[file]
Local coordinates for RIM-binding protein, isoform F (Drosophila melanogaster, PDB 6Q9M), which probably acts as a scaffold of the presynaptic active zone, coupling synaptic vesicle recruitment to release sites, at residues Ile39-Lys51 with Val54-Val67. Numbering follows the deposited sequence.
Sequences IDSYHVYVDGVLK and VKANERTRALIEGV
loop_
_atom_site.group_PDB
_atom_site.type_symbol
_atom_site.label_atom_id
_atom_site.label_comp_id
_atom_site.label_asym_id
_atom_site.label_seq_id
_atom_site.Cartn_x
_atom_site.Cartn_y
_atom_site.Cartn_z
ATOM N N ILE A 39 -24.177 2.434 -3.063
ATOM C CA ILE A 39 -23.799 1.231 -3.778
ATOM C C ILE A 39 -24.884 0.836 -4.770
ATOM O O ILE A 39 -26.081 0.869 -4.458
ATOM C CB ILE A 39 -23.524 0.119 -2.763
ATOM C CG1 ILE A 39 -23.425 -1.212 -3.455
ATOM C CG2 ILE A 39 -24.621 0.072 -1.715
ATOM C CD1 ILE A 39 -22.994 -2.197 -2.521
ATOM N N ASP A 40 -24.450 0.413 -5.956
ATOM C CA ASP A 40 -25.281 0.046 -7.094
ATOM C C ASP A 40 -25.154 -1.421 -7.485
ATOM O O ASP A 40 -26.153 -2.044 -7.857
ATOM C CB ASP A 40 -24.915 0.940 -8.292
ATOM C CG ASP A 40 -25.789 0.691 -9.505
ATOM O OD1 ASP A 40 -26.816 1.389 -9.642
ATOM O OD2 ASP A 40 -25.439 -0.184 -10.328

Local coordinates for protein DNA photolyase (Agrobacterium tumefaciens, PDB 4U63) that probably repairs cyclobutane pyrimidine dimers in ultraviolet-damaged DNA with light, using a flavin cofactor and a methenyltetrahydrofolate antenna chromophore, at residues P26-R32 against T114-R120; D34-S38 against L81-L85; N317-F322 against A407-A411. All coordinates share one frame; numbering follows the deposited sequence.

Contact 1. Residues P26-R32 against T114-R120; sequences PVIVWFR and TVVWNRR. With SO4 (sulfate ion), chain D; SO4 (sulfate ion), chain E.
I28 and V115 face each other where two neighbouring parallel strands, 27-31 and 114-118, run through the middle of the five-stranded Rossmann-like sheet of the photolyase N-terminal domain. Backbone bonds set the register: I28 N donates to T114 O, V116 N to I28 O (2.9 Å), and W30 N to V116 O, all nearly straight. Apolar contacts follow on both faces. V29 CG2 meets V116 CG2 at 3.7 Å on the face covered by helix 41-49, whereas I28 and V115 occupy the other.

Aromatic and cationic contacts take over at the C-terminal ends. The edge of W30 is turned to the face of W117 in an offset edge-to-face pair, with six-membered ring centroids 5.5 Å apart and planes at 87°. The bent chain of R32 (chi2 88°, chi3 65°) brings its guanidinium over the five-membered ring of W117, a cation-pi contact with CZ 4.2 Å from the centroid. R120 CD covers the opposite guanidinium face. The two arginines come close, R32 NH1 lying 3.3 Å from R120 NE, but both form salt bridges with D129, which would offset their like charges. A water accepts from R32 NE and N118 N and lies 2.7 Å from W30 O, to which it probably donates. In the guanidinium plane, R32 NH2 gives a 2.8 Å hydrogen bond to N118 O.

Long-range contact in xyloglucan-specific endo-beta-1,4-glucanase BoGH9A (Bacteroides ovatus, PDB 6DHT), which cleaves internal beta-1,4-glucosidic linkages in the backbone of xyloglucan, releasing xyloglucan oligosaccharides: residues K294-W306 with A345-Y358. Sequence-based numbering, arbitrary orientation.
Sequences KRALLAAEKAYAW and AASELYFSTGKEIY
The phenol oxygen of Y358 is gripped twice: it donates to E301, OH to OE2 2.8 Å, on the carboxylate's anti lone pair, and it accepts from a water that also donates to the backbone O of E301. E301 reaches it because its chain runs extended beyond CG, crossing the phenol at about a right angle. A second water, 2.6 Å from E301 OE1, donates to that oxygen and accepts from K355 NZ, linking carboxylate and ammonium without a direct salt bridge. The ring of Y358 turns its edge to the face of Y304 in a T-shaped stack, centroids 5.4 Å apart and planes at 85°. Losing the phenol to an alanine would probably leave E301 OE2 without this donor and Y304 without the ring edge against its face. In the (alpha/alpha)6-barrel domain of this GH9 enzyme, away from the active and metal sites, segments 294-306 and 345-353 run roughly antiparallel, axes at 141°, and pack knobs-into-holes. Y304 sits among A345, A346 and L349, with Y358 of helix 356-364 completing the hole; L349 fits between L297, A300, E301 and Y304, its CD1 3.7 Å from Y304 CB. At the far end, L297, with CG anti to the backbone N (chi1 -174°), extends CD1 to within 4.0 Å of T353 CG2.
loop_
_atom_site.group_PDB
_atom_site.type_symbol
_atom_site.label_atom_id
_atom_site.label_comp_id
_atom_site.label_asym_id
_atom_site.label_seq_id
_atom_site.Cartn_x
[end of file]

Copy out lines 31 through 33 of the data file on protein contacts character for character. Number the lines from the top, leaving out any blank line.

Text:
I28 and V115 face each other where two neighbouring parallel strands, 27-31 and 114-118, run through the middle of the five-stranded Rossmann-like sheet of the photolyase N-terminal domain. Backbone bonds set the register: I28 N donates to T114 O, V116 N to I28 O (2.9 Å), and W30 N to V116 O, all nearly straight. Apolar contacts follow on both faces. V29 CG2 meets V116 CG2 at 3.7 Å on the face covered by helix 41-49, whereas I28 and V115 occupy the other.

Aromatic and cationic contacts take over at the C-terminal ends. The edge of W30 is turned to the face of W117 in an offset edge-to-face pair, with six-membered ring centroids 5.5 Å apart and planes at 87°. The bent chain of R32 (chi2 88°, chi3 65°) brings its guanidinium over the five-membered ring of W117, a cation-pi contact with CZ 4.2 Å from the centroid. R120 CD covers the opposite guanidinium face. The two arginines come close, R32 NH1 lying 3.3 Å from R120 NE, but both form salt bridges with D129, which would offset their like charges. A water accepts from R32 NE and N118 N and lies 2.7 Å from W30 O, to which it probably donates. In the guanidinium plane, R32 NH2 gives a 2.8 Å hydrogen bond to N118 O.

Long-range contact in xyloglucan-specific endo-beta-1,4-glucanase BoGH9A (Bacteroides ovatus, PDB 6DHT), which cleaves internal beta-1,4-glucosidic linkages in the backbone of xyloglucan, releasing xyloglucan oligosaccharides: residues K294-W306 with A345-Y358. Sequence-based numbering, arbitrary orientation.